Trade groups ask retailers not to stock products making coronavirus claims
In a joint press release issued yesterday the associations “commended the Food and Drug Administration (FDA) for taking action to protect consumers by calling out marketers who make illegal and unsubstantiated drug claims related to COVID-19.”
The four trade associations that signed on the release are the American Herbal Products Association, the Consumer Healthcare Products Association, the Council for Responsible Nutrition and the United Natural Products Alliance. The four trade associations have had a practice for a number of years of meeting monthly to discuss industry-wide issues.
CRN: trade groups’ patience is at an end
Steve Mister, president and CEO of CRN, said yesterday’s action follows a warning the coalition put out to warn the marketplace about illegal COVID-19 treatment claims.
“We put out that statement at the end of February. That was aimed more at consumers, telling them to avoid those products. Even though we had issued that statement, we saw that FDA has continued to put out warning letters to companies making these claims. We wanted to put another stake in the ground from our standpoint to remind the press and the rest of the industry that the trade associations have no patience with this,” Mister told NutraIngredients-USA.
The current statement stresses that the associations “support the responsible sale and use of vitamins, minerals, herbs and other dietary supplements that provide many positive benefits promoting better health and wellness. As we face the unprecedented threat of this global pandemic, illegal and unsubstantiated drug claims misdirect consumers toward ineffective products, divert them from seeking critical medical care, and endanger the public health. “
The statement notes that while there are ingredients that have proven immune boosting properties, none has been shown to have specific effects with regard to SARS-CoV-2, the coronavirus that causes COVID-19. And even if evidence for such an ingredient existed, the marketer of a dietary supplement would be specifically prevented by DSHEA from making such a claim.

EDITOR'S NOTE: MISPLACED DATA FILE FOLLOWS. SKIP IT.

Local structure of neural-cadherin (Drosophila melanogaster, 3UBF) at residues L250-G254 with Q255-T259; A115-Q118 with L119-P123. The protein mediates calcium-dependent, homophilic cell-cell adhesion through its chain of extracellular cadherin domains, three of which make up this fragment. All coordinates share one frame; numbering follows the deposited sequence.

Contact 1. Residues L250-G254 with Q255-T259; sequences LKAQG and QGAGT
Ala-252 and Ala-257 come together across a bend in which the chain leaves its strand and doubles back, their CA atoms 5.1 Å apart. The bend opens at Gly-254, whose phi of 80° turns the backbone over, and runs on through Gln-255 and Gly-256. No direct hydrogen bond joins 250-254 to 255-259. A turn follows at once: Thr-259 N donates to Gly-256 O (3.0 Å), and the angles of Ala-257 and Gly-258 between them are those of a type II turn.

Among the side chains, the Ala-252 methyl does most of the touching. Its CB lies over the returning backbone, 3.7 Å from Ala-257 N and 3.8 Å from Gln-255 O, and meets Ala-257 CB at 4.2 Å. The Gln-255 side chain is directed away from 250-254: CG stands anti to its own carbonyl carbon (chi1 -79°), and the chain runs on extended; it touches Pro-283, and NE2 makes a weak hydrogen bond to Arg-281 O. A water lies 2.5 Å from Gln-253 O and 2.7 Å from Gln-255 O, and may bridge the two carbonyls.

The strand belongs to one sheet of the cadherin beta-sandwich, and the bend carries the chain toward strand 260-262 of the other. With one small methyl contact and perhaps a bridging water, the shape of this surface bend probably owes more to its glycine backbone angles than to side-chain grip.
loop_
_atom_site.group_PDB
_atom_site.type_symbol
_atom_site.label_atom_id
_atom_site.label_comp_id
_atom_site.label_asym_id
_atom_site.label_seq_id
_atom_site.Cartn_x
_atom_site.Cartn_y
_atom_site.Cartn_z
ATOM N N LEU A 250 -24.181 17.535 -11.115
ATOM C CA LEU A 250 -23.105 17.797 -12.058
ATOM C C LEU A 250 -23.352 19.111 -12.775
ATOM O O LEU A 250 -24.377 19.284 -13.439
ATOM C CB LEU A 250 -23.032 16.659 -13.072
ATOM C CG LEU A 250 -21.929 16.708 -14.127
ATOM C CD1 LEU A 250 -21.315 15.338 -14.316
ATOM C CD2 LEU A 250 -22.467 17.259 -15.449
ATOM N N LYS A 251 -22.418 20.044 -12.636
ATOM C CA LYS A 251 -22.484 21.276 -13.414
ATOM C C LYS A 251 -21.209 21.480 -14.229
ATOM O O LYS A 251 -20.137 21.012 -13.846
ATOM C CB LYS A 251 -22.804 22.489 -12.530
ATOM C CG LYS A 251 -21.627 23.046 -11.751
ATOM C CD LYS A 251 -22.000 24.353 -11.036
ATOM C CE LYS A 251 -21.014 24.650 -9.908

Trade groups: retailers could act as gate keepers
The statement urges retailers to be proactive about the existence of products making such claims in the marketplace. The statement includes the following four point advisory:
- Marketers and retailers of dietary supplements should refuse to stock or sell any supplements that are presented as treating, curing or preventing COVID-19.
- Marketers and retailers should refrain from promoting any dietary supplement as a cure, treatment or prevention for COVID-19.
- Consumers should avoid any product that is claiming to treat, cure or prevent COVID-19 and report such products to the Food and Drug Administration.
- Anyone who believes they may have COVID-19 or may have come in contact with the novel coronavirus should contact a healthcare professional immediately. The Centers for Disease Control and Prevention has more information on the coronavirus disease and the proper actions to take if you suspect you are ill.
Just don’t say it
For companies marketing legitimate immune health ingredients, Mister said CRN has the following advice:
“We are really suggesting that our members really not mention coronavirus or COVID-19 at all. You can talk about strengthening the immune function,” he said.